Including the recently announced service, American will operate roughly 106 daily flights to 19 destinations. This compares to Delta at 148 daily flights to 49 destinations and JetBlue at 180 flights to 59 destinations. Clearly, American is a distant third place in service.


So why am I so excited about American's increase? Well, it sure appears that American placing very pinpointed flights to maximize revenue pressure on Delta.

What do I mean? When looking at Delta's RASM curve and overlaying its Boston performance, there is not a whole heck of a lot of markets performing above Delta's system RASM curve. That should not be unexpected since Delta is still investing in the city. However, Delta has found a performance sweet spot in Boston. These are 600-800 mile markets, mostly to the Midwest and the Carolinas. These higher-performing markets are exactly where American is targeting its new service.





For Delta to be successful within the BOS-IND market, Delta depends on generating very high fares. Unlike traditional hub-and-spoke markets that Delta typically operates, BOS-IND is entirely dependent on the local market. Historically, Delta has operated the route with relatively high local fares and a willingness to yield to a lower load factor. Naturally, American's E175 product line and presumed flight schedule would likely competitively match Delta's current offering. This could potentially put pressure on a market dependent upon high fares.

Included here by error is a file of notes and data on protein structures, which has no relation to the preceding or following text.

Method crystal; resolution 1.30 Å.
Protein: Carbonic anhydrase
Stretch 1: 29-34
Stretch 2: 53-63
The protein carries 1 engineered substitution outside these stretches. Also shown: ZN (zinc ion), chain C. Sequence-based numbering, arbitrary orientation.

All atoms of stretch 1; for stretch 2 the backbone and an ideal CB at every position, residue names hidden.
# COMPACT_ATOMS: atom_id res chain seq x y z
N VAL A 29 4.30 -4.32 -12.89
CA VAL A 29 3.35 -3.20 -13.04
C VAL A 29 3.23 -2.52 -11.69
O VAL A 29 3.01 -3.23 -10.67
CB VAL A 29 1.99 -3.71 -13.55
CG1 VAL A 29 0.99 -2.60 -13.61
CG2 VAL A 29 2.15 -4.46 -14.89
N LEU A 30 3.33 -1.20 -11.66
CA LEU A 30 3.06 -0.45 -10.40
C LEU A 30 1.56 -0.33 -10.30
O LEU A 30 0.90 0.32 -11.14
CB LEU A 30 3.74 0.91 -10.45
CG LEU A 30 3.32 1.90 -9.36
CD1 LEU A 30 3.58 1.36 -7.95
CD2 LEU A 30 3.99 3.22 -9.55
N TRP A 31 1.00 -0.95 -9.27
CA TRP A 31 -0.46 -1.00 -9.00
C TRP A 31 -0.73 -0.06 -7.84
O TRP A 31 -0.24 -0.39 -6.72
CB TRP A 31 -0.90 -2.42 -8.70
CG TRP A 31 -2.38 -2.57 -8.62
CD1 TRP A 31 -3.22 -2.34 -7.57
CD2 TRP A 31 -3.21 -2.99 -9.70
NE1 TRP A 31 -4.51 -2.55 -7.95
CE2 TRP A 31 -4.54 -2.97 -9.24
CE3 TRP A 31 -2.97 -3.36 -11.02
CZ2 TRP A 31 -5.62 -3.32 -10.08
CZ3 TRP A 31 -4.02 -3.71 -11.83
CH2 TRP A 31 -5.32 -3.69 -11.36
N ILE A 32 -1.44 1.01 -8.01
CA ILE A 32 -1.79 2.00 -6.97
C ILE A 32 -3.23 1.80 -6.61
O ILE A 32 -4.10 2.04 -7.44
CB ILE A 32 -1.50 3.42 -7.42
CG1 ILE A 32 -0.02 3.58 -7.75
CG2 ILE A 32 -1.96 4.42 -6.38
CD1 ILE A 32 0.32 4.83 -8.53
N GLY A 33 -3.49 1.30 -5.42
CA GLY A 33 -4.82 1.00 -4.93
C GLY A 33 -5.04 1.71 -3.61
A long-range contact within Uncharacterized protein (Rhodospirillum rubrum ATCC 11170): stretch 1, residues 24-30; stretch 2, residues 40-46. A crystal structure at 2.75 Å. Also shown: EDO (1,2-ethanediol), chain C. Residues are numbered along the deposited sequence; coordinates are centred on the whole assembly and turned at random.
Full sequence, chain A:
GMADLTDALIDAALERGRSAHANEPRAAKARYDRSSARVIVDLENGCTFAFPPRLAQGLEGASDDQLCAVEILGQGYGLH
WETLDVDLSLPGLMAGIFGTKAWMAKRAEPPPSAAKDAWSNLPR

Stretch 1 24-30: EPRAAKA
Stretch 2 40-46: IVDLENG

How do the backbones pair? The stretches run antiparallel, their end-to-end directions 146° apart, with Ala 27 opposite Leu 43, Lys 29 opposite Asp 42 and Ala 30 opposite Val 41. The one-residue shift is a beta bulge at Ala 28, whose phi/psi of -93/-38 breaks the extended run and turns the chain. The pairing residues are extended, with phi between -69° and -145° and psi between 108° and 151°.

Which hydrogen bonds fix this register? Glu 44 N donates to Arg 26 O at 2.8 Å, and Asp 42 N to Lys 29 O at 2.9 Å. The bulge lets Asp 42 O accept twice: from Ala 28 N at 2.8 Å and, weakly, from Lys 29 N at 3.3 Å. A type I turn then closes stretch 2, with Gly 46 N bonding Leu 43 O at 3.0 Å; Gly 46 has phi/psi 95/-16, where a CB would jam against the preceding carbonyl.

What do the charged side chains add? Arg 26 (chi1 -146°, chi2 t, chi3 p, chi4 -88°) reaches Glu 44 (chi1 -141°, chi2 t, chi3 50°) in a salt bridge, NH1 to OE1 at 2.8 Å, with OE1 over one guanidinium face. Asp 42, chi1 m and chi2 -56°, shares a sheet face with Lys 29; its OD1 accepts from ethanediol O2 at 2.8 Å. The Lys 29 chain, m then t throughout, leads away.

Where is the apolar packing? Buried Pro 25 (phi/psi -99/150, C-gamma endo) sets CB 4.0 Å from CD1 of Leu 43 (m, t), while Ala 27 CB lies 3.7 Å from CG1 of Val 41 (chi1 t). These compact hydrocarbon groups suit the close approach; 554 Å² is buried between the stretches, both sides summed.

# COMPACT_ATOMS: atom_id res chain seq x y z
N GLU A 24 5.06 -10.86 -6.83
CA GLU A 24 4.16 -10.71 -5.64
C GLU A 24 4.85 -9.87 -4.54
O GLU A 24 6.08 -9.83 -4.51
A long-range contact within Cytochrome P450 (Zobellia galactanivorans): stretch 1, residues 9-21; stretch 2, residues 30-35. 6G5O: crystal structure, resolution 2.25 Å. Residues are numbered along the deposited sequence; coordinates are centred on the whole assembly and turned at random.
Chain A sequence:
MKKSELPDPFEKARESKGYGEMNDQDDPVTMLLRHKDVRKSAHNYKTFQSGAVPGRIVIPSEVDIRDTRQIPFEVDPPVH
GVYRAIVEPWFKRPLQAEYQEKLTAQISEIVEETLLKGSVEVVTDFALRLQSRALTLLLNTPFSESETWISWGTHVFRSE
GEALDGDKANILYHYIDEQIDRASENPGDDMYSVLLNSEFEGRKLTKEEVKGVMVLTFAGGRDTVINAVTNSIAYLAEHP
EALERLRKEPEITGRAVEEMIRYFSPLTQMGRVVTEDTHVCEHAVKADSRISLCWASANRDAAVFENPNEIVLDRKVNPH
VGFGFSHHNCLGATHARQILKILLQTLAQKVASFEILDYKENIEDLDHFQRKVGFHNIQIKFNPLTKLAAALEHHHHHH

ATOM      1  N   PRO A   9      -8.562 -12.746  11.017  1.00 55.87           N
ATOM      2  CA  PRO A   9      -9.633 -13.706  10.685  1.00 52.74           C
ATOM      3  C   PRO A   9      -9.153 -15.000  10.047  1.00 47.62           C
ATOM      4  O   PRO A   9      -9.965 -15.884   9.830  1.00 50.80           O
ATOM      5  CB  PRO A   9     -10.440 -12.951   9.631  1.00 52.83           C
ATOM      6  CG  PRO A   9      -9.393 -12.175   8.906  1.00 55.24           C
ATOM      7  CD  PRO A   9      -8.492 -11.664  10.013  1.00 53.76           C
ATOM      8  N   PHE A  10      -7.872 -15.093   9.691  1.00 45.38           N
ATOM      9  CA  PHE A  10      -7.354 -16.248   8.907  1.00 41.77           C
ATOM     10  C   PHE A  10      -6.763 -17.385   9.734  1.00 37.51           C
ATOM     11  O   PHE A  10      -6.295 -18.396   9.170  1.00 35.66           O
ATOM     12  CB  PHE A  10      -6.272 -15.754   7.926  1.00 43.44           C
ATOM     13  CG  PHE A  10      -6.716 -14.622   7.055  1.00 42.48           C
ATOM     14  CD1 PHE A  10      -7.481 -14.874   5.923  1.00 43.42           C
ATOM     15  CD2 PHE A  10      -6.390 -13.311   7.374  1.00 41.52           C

The RDU market, however, has been no stranger to the competition. Currently, both Delta and JetBlue operate the market with roughly five daily flights each. Even with JetBlue’s competitive service, Delta’s flights produced upwards of +20% system RASM gap. This was until both Spirit and Frontier flirted with the market in 2019.




In normal years, both IND and RDU to Boston appear to be higher performing markets for Delta. This new American service, however, will put direct pressure on these financial results.

In both IND and RDU, Delta is highly dependent on the local markets as American will be when they enter. This local market dependence is a high risk for any carrier on any route as competitive pressures naturally will depress fares as carriers attempt to fill their planes. Both IND and RDU will have to see significant stimulation to see either market to carry a reasonable load factor.